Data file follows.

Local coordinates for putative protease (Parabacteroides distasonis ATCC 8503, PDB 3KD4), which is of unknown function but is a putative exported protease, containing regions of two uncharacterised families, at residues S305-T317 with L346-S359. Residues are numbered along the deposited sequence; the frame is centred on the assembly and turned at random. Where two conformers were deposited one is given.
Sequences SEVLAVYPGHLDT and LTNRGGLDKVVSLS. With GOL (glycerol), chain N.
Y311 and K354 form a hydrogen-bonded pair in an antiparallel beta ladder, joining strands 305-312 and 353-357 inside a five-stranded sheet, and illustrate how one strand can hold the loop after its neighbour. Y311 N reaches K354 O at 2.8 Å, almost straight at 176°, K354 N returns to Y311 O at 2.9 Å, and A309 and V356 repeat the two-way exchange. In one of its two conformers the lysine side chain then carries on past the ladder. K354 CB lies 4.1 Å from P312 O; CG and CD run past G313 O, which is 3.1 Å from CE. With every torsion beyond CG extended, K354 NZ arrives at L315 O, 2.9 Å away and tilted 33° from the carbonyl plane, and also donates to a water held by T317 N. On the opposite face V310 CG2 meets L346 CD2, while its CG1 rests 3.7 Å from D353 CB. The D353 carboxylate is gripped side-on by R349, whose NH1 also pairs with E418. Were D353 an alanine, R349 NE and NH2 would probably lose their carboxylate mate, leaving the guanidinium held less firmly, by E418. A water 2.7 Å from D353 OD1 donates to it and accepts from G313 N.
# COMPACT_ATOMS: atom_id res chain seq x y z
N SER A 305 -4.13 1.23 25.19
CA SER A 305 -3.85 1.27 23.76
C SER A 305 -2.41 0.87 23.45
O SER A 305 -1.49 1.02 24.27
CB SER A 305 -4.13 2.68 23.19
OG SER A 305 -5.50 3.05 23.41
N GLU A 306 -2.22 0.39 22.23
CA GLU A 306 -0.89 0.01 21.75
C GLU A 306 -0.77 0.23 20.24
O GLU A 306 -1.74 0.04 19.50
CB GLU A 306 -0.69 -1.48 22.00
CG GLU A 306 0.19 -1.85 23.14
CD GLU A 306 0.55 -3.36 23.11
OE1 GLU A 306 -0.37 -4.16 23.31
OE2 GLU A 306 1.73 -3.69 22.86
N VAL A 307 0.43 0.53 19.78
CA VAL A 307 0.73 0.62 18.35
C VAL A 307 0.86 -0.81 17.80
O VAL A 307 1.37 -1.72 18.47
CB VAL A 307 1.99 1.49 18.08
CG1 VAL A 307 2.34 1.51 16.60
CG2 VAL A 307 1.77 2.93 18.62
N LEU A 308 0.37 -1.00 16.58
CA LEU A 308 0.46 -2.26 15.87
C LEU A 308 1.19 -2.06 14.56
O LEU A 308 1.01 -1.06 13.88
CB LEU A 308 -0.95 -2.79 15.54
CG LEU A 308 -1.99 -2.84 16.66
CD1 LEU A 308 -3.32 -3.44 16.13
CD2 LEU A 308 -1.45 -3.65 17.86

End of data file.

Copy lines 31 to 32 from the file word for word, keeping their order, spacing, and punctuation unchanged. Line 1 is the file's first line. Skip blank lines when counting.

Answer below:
CB LEU A 308 -0.95 -2.79 15.54
CG LEU A 308 -1.99 -2.84 16.66